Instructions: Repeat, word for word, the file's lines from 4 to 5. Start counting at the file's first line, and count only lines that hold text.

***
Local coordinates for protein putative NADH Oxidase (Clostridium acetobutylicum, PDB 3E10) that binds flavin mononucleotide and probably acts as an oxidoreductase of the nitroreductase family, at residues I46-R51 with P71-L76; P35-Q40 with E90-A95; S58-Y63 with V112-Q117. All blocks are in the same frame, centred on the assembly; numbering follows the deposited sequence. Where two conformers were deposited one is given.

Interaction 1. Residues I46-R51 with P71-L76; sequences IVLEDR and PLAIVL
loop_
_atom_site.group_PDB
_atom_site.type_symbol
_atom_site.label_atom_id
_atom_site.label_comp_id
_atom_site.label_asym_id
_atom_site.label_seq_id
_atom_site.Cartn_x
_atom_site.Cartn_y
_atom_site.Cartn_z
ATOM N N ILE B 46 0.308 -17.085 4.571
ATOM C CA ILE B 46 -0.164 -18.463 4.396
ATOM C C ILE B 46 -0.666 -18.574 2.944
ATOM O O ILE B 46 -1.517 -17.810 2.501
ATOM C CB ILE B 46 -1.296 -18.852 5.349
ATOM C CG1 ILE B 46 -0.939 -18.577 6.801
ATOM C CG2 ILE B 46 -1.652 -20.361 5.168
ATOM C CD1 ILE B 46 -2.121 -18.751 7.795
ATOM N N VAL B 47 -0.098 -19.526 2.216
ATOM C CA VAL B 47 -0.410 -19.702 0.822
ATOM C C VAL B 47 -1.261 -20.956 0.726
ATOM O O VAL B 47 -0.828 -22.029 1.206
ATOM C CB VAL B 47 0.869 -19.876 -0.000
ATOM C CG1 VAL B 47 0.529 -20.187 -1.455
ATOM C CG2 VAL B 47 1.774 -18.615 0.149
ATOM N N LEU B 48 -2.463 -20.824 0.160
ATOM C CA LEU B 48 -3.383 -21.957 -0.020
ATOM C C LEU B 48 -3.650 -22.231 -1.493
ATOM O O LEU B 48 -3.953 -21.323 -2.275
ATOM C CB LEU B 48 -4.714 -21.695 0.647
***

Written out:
_atom_site.group_PDB
_atom_site.type_symbol